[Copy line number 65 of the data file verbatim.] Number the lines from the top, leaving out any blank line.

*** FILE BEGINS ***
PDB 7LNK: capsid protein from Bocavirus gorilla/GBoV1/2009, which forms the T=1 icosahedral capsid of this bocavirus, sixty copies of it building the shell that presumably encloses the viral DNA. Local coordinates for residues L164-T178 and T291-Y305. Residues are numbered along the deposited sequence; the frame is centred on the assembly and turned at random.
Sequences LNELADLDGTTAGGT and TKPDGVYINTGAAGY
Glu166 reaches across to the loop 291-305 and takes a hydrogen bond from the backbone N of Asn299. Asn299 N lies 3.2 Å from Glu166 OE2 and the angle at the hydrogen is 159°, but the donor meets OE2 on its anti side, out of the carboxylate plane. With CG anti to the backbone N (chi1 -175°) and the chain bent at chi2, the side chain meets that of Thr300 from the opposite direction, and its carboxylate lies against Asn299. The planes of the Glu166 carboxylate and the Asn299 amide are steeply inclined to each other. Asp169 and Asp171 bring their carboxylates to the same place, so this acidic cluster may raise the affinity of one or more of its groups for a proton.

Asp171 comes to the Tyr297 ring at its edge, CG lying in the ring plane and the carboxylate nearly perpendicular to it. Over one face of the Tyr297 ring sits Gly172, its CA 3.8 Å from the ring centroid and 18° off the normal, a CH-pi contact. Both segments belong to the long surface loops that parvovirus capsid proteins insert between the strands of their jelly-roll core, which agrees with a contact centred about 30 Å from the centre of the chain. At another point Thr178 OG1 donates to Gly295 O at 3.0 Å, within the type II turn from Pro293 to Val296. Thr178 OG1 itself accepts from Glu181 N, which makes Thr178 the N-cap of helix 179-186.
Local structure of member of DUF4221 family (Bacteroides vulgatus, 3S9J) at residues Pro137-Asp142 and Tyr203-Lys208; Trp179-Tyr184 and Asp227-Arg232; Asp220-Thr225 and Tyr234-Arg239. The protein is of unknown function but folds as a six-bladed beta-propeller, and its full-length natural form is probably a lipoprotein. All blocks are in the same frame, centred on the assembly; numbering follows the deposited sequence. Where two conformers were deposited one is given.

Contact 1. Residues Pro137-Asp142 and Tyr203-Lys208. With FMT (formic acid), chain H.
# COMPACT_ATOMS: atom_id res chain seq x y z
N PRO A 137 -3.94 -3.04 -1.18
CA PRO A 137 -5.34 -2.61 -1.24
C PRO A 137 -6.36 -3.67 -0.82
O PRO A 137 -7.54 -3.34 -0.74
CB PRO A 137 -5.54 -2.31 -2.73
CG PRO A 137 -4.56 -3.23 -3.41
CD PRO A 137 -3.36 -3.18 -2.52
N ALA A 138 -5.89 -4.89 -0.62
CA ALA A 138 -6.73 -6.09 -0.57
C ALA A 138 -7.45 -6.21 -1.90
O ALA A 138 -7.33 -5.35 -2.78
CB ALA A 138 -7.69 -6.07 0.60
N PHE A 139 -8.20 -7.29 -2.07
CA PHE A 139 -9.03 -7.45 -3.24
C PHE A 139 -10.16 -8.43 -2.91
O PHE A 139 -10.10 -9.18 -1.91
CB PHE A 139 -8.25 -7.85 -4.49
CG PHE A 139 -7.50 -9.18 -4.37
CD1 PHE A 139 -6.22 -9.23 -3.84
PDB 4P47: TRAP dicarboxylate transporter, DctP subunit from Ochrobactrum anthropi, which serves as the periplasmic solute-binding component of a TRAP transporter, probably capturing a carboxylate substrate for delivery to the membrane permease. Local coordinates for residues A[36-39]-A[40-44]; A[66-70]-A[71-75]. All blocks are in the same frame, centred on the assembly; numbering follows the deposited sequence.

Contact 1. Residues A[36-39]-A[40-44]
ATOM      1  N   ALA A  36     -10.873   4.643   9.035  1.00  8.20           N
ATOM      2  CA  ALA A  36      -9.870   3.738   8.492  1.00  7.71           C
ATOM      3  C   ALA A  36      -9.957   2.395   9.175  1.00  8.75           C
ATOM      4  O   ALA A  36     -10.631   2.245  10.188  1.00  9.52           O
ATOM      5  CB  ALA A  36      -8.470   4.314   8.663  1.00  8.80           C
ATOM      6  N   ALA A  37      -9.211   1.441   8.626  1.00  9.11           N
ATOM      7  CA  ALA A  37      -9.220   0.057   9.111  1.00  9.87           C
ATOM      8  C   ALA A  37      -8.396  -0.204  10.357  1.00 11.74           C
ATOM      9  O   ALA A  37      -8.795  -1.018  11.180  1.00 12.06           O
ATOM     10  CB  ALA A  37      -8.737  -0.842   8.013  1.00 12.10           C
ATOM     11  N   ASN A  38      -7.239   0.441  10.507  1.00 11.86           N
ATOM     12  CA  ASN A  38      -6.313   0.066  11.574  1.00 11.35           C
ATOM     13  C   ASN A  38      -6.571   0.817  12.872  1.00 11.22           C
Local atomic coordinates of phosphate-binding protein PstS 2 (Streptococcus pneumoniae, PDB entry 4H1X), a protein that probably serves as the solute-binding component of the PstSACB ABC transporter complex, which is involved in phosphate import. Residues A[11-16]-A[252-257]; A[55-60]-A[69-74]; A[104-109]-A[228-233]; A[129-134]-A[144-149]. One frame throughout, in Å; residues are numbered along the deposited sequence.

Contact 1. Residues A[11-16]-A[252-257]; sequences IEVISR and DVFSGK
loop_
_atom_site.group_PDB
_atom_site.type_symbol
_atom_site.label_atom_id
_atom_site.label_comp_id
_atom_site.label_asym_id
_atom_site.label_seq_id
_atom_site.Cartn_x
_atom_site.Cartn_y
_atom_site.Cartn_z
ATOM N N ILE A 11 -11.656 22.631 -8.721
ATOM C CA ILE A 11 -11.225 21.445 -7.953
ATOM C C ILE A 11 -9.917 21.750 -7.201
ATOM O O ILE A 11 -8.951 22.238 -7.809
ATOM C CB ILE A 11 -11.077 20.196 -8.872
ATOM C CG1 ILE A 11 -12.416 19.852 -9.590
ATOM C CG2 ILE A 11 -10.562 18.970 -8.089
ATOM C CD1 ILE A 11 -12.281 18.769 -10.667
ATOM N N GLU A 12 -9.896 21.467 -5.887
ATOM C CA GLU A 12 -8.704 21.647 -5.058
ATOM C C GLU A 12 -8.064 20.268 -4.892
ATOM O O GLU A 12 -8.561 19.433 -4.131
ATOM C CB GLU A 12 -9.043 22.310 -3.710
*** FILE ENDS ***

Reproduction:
ATOM O O GLU A 12 -8.561 19.433 -4.131